The film opens with Dominique Gonçalves, a Mozambican elephant ecologist, showing young girls photos of the elephants she studies and talking about the importance of education.
They are spellbound by her journey and words of encouragement, which sets the tone for the film. Gonçalves takes viewers on a journey of hope as she shares stories of human/elephant coexistence at schools, community clubs, and health clinics.
The filmmakers’ focused on authenticity, intimacy, and voice. “We wanted the film to feel as ‘unmediated’ as possible. We strived to create a direct emotional connection between these characters and the audience. This is their story told in their voice.”
“This is a new vision for conservation in the 21st Century, where people and animals must coexist—to the benefit of them all.”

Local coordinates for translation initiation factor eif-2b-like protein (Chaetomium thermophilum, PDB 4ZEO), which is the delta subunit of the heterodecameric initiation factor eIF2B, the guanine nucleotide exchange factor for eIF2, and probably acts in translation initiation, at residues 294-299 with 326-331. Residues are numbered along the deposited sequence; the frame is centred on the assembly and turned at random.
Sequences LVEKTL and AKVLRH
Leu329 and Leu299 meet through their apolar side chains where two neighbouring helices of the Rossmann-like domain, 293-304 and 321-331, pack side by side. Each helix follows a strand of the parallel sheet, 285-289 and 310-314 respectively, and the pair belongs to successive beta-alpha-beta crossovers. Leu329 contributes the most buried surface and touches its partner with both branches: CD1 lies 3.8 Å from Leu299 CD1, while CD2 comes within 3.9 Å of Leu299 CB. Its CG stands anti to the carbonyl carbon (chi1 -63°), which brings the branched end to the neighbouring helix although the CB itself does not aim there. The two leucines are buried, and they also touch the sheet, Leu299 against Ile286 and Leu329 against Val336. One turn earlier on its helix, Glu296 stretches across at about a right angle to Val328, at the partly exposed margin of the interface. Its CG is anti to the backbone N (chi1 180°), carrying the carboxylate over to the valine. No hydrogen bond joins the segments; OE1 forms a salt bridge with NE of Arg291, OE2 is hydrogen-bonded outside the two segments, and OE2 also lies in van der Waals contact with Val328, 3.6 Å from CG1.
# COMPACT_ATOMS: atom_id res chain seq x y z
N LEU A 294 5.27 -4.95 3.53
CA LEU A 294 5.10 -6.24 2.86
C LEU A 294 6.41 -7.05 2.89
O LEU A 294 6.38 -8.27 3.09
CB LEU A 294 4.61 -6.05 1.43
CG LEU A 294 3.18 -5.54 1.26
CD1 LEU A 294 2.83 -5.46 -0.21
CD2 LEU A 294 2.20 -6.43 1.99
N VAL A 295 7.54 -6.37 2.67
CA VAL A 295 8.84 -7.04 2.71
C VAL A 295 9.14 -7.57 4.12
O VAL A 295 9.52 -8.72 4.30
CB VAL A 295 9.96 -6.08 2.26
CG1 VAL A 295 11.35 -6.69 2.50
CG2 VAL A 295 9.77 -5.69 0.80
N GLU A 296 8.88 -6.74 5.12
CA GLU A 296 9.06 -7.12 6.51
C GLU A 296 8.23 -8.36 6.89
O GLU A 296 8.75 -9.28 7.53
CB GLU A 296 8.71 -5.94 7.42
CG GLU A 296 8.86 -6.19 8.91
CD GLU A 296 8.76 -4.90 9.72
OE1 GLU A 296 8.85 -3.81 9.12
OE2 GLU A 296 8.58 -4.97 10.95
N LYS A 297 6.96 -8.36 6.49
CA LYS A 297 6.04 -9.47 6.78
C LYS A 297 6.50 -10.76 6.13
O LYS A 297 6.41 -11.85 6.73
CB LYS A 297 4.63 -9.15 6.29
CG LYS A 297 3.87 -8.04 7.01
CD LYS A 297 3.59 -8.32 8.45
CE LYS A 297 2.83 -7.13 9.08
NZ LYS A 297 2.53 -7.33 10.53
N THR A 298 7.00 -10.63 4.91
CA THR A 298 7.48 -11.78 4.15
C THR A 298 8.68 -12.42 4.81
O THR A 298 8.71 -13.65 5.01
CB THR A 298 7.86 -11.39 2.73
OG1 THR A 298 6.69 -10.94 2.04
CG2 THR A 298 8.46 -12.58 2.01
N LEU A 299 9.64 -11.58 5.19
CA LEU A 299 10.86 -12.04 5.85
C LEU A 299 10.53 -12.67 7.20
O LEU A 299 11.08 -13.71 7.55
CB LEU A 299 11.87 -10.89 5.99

The film promotes civic engagement on a local and continental scale, through policymaking, conservation funding and development. The target audience is both local communities and all those interested in conservation and human development projects in Africa.
An editorial committee of Mozambicans, comprised mainly of women, helped to ensure authentic representation of the issues, voices and perspectives.
The filmmakers collaborated with the community throughout the filmmaking process, and provided GoPro cameras to those on the frontline of the human-elephant conflict to film their own stories.